Published on: October 10, 2022
why in news?
The Reserve Bank said it will soon commence the pilot launch of e-rupee for specific use cases as it tests digital currency in India.
concept note on Central Bank Digital Currency (CBDC)
- The concept note discusses key considerations such as technology and design choices, possible uses of the digital rupee, and issuance mechanisms, among others.
- It examines the implications of the introduction of CBDC on the banking system, monetary policy, and financial stability, and analyses privacy issues.
What is a Central Bank Digital Currency?
- A CBDC is no different from the cash that we hold in our wallets, except that it exists in a digital form.
- The CBDC will be held in a digital wallet that is supervised by the Central bank.
- In India, it will be the RBI that supervises the digital rupee although it may delegate some power to banks.
- However, it does seem probable that the RBI will take steps to encourage the use of its digital currency over physical cash. It should be noted that the RBI’s digital rupee will not directly replace demand deposits held in banks.
- Physical cash will continue to be used by banks, and people who wish to withdraw cash from banks can still do so. But they can also opt to convert their bank deposits into the new digital rupee.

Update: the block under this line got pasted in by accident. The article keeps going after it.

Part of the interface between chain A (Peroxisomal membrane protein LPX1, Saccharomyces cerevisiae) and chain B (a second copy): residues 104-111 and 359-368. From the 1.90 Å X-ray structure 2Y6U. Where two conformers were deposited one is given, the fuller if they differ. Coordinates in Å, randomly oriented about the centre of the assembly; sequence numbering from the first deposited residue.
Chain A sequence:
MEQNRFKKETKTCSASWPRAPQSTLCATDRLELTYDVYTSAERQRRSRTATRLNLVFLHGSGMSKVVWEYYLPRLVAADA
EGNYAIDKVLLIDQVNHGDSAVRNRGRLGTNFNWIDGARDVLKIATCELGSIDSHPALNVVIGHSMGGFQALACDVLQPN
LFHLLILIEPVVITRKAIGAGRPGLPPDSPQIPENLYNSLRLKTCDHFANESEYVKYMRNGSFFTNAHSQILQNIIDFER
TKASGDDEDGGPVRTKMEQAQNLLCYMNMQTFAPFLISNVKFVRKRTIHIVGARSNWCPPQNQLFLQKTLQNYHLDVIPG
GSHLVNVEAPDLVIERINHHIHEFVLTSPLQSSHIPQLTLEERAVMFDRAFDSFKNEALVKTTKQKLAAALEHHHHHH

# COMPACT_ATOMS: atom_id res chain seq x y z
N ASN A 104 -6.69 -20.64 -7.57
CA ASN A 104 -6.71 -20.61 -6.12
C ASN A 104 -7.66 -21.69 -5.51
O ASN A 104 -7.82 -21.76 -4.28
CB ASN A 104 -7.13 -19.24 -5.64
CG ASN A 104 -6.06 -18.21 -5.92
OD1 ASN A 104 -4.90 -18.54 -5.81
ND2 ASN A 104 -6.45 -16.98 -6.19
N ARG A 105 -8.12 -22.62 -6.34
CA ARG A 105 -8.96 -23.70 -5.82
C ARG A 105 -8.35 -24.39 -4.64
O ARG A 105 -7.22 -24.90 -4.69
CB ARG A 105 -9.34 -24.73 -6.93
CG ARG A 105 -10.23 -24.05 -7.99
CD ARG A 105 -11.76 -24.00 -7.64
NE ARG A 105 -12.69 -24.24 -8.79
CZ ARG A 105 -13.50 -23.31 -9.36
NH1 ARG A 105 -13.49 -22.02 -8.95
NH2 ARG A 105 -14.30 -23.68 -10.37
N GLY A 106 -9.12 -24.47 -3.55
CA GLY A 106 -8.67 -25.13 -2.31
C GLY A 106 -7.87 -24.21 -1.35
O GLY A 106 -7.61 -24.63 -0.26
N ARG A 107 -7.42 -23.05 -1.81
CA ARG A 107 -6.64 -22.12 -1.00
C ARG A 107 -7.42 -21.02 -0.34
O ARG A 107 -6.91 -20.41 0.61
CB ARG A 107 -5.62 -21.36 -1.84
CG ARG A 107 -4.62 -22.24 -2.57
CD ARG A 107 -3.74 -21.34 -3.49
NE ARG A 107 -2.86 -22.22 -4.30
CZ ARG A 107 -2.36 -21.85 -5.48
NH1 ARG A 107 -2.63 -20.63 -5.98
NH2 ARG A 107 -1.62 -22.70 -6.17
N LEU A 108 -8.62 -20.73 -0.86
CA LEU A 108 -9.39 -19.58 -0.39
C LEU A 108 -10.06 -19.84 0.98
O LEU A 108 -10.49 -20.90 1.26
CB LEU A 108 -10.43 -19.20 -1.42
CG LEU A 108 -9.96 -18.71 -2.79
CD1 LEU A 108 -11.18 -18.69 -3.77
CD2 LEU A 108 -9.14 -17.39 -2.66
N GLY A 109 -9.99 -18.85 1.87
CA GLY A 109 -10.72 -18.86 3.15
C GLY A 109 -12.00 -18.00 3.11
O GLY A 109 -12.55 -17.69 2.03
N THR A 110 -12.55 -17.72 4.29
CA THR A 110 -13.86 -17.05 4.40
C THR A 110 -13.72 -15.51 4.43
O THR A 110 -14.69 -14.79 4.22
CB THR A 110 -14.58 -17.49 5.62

What are the risks in adopting digital currencies issued by Central banks?
- people may begin withdrawing money from their bank accounts as digital currencies issued by Central banks become more popular. many people currently use bank accounts to safely store their cash. When the digital wallet offered by the RBI can serve the same purpose, people could very well begin converting their bank deposits into digital cash.
- This may not be an immediate concern for banks in India which still offer returns that are positive, at least in nominal terms, to their depositors.
- The withdrawal of bank deposits can also affect the amount of loans created by banks
What lies ahead?
- There is speculation already that Central banks will cap the amount of money that an individual can hold in the form of CBDCs. This is to prevent the mass withdrawal of deposits from banks. Some even believe that some Central banks, such as the European Central Bank, may impose a negative penalty on their digital currencies. This could be done to force people to spend their digital currencies and to discourage the withdrawal of deposits from banks that impose negative interest rates.
- Central banks may also have to inject fresh money into banks to ensure that the ability of banks to create loans is not affected by depositors’ rush to digital currencies.